The Modi government is looking to boost rural consumption with record outlay for employment scheme


  • The government is increasing the annual funding for the MGNREGA scheme by 11% to ₹610.8 billion.
  • The scheme has been suffering from a funding crunch for the past few years, which has caused payment delays.
  • The Modi administration is trying to curry favour from rural Indian voters ahead of general elections.

The Indian government announced on January 15 that it was increasing funding for the previous administration’s flagship employment scheme, the Mahatma Gandhi National Rural Employment Guarantee (MGNREGA) programme,in its upcoming interim budget. This is a response to a petition from over 250 activists, lawmakers and farmers rights leaders complaining of the programme’s inadequate funding.

The move is an attempt to sustain rural consumption, which has been falling as of late amid low food prices, which has translated into a decline in rural income. In fact, two-wheeler sales, which are often used a proxy for rural demand, have been on a downward trend for most of a year before rebounding in December owing to discounts from bike manufacturers and lower fuel prices.

A necessary hike

Established through an act in 2005, the scheme aims to provide a minimum of 100 days of paid employment in a financial year to every member of rural household. The work entailed is usually manual work like construction.

The Modi administration, acting through the Ministry of Rural Development, is allocating an additional ₹60.84 billion to the programme, taking its total funding for 2019-2020 to ₹610.84 billion - the highest ever annual allocation for the programme since its inception. In the previous Union Budget, Finance Minister Arun Jaitley had hiked the annual spend for the programme by 15% to ₹55 billion.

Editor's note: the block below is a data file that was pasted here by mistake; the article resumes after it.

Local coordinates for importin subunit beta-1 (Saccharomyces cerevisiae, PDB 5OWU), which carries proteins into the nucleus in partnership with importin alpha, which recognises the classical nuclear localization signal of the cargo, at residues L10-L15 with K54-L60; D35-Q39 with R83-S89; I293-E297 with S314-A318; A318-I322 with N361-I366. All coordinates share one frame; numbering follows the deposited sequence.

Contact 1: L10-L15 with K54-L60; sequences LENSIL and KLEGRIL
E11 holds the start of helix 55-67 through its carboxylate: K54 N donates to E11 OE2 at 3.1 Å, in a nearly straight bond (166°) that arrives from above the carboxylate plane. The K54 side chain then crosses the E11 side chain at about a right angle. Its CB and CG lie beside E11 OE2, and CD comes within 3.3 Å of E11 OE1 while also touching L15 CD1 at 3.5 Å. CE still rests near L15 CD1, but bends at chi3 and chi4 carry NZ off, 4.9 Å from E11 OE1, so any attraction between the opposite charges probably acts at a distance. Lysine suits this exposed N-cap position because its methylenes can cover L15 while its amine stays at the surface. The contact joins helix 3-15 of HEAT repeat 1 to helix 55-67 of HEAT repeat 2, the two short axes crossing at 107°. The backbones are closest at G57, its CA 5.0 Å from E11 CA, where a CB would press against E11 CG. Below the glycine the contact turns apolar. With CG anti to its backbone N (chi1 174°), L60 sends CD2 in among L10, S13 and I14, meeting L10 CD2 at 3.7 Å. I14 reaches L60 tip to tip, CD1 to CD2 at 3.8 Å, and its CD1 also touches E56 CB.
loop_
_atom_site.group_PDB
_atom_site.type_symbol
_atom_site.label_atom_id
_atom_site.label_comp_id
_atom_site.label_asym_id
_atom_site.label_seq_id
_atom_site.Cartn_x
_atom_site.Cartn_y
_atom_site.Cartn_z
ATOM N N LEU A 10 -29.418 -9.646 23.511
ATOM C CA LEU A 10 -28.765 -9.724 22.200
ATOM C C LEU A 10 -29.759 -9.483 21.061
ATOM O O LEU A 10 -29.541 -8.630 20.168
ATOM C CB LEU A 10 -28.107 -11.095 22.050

The higher funding is necessary. The MGNREGA has been suffering from a funding crunch since 2017-18 as state governments have not received additional sanctions from the central government, which has been dealing with a fiscal crisis of its own. For example, nearly 100% of the funding for the scheme was exhausted by the beginning the January 2019, with three months left to go.

Despite the funding crunch, which has manifested in payment delays and an insufficient compensation rate, the programme has managed to provide a cumulative total of 2.36 billion working days to beneficiaries on an annual basis in the last three years.

The decision to increase funding for the programme comes as part of the government’s attempts to alleviate rural distress ahead of general elections in May. The scheme has gained popularity in the rural heartland in the last few years as it has provided indebted farmers an alternative source of income, which caused the BJP to backtrack from its criticism of the programme and double down on it starting in 2016.

Aside from this, the Modi administration is already said to be preparing a generous package of interest-free loans and income support schemes for smallholder farmers in its upcoming Budget.


SEE ALSO:
Interest-free loans and income support— the upcoming Budget may be a song for India’s farmers

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